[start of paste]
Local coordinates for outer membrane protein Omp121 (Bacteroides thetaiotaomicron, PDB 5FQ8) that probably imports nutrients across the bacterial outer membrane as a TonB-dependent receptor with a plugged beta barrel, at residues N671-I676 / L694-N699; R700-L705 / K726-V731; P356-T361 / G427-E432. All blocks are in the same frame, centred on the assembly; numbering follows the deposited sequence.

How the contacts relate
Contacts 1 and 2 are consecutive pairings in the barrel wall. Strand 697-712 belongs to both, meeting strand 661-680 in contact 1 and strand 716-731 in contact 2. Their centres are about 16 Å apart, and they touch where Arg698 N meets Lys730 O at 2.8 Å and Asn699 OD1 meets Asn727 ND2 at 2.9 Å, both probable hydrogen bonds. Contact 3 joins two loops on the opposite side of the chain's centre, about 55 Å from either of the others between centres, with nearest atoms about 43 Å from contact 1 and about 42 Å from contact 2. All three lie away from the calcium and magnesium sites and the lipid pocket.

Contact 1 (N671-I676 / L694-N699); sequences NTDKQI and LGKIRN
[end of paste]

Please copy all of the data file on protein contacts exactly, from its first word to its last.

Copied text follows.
Local coordinates for outer membrane protein Omp121 (Bacteroides thetaiotaomicron, PDB 5FQ8) that probably imports nutrients across the bacterial outer membrane as a TonB-dependent receptor with a plugged beta barrel, at residues N671-I676 / L694-N699; R700-L705 / K726-V731; P356-T361 / G427-E432. All blocks are in the same frame, centred on the assembly; numbering follows the deposited sequence.

How the contacts relate
Contacts 1 and 2 are consecutive pairings in the barrel wall. Strand 697-712 belongs to both, meeting strand 661-680 in contact 1 and strand 716-731 in contact 2. Their centres are about 16 Å apart, and they touch where Arg698 N meets Lys730 O at 2.8 Å and Asn699 OD1 meets Asn727 ND2 at 2.9 Å, both probable hydrogen bonds. Contact 3 joins two loops on the opposite side of the chain's centre, about 55 Å from either of the others between centres, with nearest atoms about 43 Å from contact 1 and about 42 Å from contact 2. All three lie away from the calcium and magnesium sites and the lipid pocket.

Contact 1 (N671-I676 / L694-N699); sequences NTDKQI and LGKIRN